How different that is from the way news works today, and at the same time how similar!
How did this transition happen? I actually know, because in 1994 the journalism system I described above had collapsed, as had the software distribution system. I was a Mac developer, but the consensus among journalists was that the Mac is dead, there is no new software for the Mac, and no reason to create more, because it's dead. Dead. Basically when reporters wrote about the Mac they just said it's dead and Windows is booming. Which was weird because they all used Macs. And there was new software, esp for the web. In fact the web was happening on the Mac. But the reporters were stuck in their groove about Windows' dominance the same way they are stuck on Facebook today.
So while I had an excellent product, there was no way to get it past this barrier in the minds of the press. When Apple came out with a product that was positioned against ours, but really wasn't competitive, that was the end of public comment about us. And of course the company never recovered. So I was lucky, in a way, in 1994 when the web started taking off, I had the free time to see it, study it, and launch new ideas into it.
By following a formula for product development I've used my whole career, I tried an idea out to see if it worked, if it did, I'd build on it, see if that worked, etc. If you're chasing something good, it'll just keep building, each step will give you ideas of where to go next. I had a glimmer of an idea that using the Internet, I could do for myself what journalism had been doing for me. I had a good rolodex, in it were the email addresses of all the people I hoped to communicate with using the journalists as I did in the 80s. Instead of going through the middleman, the journalists (they thought I was dead) I went direct. And boy did it work. Right from the start it was a phenomenon. So I fed the flames with more ideas and a little dirt too. I did projects with the local Bay Area news orgs. I wrote about how I thought IBM and Apple should get together. And that PDAs were going to be tethered to desktops. And then I wrote a letter about Bill Gates and how the Internet spelled doom for his plans of world domination. And then I got an email response from Gates, and I ran it. And in just a couple of months, I had created, out of nothing, a news channel of my own. I was a source, going direct, without a middleman. I called it DaveNet, it was me, just me, as a net. No organization. I was free to say what I wanted to say. I wasn't covering for anyone. It was one of the most incredible periods of my life.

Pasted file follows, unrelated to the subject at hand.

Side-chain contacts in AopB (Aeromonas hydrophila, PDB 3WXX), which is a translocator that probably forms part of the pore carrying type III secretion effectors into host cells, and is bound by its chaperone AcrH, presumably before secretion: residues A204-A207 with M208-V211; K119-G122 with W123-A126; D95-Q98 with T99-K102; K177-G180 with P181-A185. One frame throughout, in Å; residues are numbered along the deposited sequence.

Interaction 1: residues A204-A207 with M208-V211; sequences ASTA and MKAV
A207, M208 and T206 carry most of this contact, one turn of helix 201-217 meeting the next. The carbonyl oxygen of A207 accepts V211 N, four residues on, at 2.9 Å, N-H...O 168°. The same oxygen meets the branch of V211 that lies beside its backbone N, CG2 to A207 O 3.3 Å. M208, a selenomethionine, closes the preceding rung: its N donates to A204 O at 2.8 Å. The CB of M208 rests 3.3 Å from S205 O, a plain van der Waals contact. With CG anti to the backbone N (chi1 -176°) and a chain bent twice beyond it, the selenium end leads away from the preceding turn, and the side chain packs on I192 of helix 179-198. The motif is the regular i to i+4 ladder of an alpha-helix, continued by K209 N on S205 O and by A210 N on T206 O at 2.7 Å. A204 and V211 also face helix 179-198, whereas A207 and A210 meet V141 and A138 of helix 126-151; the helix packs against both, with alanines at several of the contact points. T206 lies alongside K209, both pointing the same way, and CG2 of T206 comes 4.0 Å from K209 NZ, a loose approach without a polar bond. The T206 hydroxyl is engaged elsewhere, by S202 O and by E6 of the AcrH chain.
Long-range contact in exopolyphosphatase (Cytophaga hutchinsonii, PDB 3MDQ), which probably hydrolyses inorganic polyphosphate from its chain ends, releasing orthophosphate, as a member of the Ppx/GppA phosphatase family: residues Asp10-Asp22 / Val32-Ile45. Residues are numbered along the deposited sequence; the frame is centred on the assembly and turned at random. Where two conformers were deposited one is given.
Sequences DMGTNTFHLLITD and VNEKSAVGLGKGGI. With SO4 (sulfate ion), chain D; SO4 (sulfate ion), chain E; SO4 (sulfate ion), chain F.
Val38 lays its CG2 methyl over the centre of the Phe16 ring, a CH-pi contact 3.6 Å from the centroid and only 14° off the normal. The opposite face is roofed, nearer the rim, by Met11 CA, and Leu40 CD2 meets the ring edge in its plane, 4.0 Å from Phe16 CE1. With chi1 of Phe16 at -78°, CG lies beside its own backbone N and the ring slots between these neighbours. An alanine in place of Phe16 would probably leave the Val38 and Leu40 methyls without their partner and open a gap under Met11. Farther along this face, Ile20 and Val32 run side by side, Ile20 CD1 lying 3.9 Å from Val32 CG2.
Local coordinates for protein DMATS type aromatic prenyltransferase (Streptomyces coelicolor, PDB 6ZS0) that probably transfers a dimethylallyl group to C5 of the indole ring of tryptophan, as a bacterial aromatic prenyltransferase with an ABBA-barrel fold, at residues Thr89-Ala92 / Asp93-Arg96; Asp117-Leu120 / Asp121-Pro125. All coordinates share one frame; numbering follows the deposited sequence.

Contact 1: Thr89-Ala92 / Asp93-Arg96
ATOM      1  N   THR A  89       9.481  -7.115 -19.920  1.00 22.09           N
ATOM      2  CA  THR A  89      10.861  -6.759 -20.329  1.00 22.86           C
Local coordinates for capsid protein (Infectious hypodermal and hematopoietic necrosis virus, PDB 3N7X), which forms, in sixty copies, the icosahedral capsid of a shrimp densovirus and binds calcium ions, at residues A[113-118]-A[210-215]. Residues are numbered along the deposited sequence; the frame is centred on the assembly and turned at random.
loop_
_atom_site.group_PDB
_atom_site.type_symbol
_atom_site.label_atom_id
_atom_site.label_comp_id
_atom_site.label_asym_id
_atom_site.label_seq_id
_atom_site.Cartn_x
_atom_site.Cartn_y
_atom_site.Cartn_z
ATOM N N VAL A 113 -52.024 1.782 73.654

This process, sources going direct, has been going on ever since. At one point I radically proclaimed that every member of Congress would be a source that goes direct. Turns out I wasn't radical enough. Today the president of the United States got there because he went around journalism and talked directly to his constituents.
This form of communication, sources going direct, is with us for good. It's the reason Facebook makes billions and journalism is collapsing. Had journalism, instead of fighting the sources, or ignoring them, and created systems to organize them, how much better everything would be. This is what we're waiting for, imho, for journalism to realize that the architecture of news has changed, and that they should embrace the change instead of fighting it, and find their new role in this new world.